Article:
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From time to time we feature "Keeping The Faith in Babylon: A Pastoral Resource For Christians In Exile", a weekly set of comments and reflections on the Revised Common Lectionary texts by Barry Robinson (Lion's Head, Ontario, Canada). Barry describes his resource this way: "Keeping The Faith in Babylon... is a word of hope from a pastor in exile to those still serious about discipleship in a society (and, too often, a church) that has lost its way". Contact Barry at firstname.lastname@example.org to request samples and get further subscription information. Snail mail inquiries can be sent to Barry at the address at the bottom of this page.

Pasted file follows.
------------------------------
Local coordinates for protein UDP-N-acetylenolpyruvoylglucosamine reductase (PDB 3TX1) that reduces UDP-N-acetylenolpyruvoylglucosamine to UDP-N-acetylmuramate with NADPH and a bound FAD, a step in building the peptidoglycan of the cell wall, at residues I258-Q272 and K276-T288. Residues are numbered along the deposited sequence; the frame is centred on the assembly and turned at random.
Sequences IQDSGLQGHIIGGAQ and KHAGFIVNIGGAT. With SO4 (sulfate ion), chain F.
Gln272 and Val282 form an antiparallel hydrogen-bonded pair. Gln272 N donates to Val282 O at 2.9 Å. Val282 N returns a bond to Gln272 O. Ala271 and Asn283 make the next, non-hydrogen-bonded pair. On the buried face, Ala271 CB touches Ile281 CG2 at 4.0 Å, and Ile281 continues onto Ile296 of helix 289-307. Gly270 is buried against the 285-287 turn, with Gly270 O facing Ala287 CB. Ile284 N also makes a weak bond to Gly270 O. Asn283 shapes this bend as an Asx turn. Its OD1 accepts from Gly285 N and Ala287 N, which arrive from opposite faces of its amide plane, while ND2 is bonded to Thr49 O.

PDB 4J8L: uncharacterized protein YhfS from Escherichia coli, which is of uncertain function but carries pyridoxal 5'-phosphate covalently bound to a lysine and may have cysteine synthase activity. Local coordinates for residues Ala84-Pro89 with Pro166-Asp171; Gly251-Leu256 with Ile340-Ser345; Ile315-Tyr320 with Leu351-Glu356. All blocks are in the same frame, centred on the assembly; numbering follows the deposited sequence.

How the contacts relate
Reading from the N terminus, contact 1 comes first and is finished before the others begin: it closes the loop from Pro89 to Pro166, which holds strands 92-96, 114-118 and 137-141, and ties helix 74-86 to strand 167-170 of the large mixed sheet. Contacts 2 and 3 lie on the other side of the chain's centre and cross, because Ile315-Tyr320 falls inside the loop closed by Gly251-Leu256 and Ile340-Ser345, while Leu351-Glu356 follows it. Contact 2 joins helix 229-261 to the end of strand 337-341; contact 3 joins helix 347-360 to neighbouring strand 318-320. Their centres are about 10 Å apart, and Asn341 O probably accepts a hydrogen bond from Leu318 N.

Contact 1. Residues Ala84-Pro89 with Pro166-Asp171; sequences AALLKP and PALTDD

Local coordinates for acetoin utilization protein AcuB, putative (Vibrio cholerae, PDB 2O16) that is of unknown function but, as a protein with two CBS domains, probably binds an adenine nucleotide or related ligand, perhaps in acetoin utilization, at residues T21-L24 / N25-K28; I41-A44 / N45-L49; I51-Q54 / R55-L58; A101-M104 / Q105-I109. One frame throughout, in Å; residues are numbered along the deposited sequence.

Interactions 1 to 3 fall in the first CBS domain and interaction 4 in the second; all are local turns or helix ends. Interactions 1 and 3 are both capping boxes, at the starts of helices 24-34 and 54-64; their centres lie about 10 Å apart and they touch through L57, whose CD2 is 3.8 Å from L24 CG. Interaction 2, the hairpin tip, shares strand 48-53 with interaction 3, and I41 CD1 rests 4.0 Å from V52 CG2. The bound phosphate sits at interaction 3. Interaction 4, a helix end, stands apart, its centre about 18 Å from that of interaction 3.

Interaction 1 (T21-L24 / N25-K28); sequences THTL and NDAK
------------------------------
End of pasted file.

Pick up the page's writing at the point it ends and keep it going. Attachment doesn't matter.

KEEPING THE FAITH IN BABYLON
A pastoral resource for Christians in Exile
Barry J. Robinson
Proverbs 8:1-36; Psalm 8; Romans 5:1-5; John 16:12-24
"Lured Into Life"